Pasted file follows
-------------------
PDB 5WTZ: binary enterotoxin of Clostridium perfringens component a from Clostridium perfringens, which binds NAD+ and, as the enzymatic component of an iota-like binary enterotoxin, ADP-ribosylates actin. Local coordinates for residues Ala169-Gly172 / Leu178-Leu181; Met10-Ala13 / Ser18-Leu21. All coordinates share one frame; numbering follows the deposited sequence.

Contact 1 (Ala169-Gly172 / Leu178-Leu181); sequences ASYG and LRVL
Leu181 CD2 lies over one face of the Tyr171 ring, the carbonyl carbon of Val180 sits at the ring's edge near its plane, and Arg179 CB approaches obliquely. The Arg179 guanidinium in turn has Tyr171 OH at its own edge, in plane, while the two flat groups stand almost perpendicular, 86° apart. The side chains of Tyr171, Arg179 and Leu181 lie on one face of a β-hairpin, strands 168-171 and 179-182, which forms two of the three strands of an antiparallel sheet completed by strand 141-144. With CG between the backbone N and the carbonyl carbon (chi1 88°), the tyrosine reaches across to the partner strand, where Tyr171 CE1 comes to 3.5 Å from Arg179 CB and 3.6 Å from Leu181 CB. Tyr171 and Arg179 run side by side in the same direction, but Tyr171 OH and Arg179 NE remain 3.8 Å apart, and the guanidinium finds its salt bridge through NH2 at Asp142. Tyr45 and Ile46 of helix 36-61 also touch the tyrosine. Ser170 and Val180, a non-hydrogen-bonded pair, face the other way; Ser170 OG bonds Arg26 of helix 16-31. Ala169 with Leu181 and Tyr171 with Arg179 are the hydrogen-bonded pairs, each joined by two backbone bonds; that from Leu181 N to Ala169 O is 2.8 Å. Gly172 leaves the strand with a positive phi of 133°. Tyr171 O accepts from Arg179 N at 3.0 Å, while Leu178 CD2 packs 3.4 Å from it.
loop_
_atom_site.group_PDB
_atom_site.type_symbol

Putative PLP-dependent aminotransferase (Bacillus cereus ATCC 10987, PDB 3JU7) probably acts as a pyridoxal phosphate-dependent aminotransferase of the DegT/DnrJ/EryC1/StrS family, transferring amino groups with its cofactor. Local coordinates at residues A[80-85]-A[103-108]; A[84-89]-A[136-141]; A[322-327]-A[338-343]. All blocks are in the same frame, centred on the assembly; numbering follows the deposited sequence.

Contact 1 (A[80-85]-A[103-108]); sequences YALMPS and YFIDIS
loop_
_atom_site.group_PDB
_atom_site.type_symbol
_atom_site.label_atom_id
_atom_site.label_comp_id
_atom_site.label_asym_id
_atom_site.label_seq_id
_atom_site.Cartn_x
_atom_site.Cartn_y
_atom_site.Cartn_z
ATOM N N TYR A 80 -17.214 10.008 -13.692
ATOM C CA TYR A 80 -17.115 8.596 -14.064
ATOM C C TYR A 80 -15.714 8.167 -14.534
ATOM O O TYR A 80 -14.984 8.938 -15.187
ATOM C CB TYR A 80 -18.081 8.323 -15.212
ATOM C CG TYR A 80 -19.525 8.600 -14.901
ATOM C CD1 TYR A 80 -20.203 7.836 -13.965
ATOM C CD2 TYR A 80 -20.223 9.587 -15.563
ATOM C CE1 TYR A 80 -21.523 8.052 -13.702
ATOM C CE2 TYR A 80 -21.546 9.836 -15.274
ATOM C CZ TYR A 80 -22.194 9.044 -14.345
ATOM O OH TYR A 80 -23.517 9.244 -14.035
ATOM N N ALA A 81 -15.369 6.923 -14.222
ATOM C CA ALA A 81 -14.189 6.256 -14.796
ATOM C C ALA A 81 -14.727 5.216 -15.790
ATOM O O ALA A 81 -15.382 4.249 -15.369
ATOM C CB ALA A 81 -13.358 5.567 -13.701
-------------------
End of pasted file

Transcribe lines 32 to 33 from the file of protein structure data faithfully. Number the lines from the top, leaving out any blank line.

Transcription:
ATOM C CA ALA A 81 -14.189 6.256 -14.796
ATOM C C ALA A 81 -14.727 5.216 -15.790